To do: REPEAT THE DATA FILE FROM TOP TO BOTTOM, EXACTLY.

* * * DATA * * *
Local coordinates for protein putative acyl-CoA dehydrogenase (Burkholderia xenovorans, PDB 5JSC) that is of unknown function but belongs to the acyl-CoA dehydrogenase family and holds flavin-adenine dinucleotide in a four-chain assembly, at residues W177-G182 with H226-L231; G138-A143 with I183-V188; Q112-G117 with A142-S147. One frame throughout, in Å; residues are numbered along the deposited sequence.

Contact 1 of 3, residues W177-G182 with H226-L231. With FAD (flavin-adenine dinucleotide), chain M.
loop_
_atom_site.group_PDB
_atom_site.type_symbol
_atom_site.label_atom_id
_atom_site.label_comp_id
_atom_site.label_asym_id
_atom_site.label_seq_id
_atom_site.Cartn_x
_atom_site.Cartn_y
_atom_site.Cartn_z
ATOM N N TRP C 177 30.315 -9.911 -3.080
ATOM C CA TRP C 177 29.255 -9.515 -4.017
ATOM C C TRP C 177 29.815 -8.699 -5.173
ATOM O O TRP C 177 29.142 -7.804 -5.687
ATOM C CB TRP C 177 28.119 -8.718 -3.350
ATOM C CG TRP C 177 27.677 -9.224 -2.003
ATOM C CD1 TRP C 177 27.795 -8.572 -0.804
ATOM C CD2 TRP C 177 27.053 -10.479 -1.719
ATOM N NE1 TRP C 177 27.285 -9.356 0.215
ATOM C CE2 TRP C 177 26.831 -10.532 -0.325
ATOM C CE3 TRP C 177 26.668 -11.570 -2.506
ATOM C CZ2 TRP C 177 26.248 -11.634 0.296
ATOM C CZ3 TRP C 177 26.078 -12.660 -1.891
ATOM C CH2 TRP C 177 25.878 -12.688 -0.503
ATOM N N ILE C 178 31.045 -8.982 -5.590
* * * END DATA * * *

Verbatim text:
Local coordinates for protein putative acyl-CoA dehydrogenase (Burkholderia xenovorans, PDB 5JSC) that is of unknown function but belongs to the acyl-CoA dehydrogenase family and holds flavin-adenine dinucleotide in a four-chain assembly, at residues W177-G182 with H226-L231; G138-A143 with I183-V188; Q112-G117 with A142-S147. One frame throughout, in Å; residues are numbered along the deposited sequence.

Contact 1 of 3, residues W177-G182 with H226-L231. With FAD (flavin-adenine dinucleotide), chain M.
loop_
_atom_site.group_PDB
_atom_site.type_symbol
_atom_site.label_atom_id
_atom_site.label_comp_id
_atom_site.label_asym_id
_atom_site.label_seq_id
_atom_site.Cartn_x
_atom_site.Cartn_y
_atom_site.Cartn_z
ATOM N N TRP C 177 30.315 -9.911 -3.080
ATOM C CA TRP C 177 29.255 -9.515 -4.017
ATOM C C TRP C 177 29.815 -8.699 -5.173
ATOM O O TRP C 177 29.142 -7.804 -5.687
ATOM C CB TRP C 177 28.119 -8.718 -3.350
ATOM C CG TRP C 177 27.677 -9.224 -2.003
ATOM C CD1 TRP C 177 27.795 -8.572 -0.804
ATOM C CD2 TRP C 177 27.053 -10.479 -1.719
ATOM N NE1 TRP C 177 27.285 -9.356 0.215
ATOM C CE2 TRP C 177 26.831 -10.532 -0.325
ATOM C CE3 TRP C 177 26.668 -11.570 -2.506
ATOM C CZ2 TRP C 177 26.248 -11.634 0.296
ATOM C CZ3 TRP C 177 26.078 -12.660 -1.891
ATOM C CH2 TRP C 177 25.878 -12.688 -0.503
ATOM N N ILE C 178 31.045 -8.982 -5.590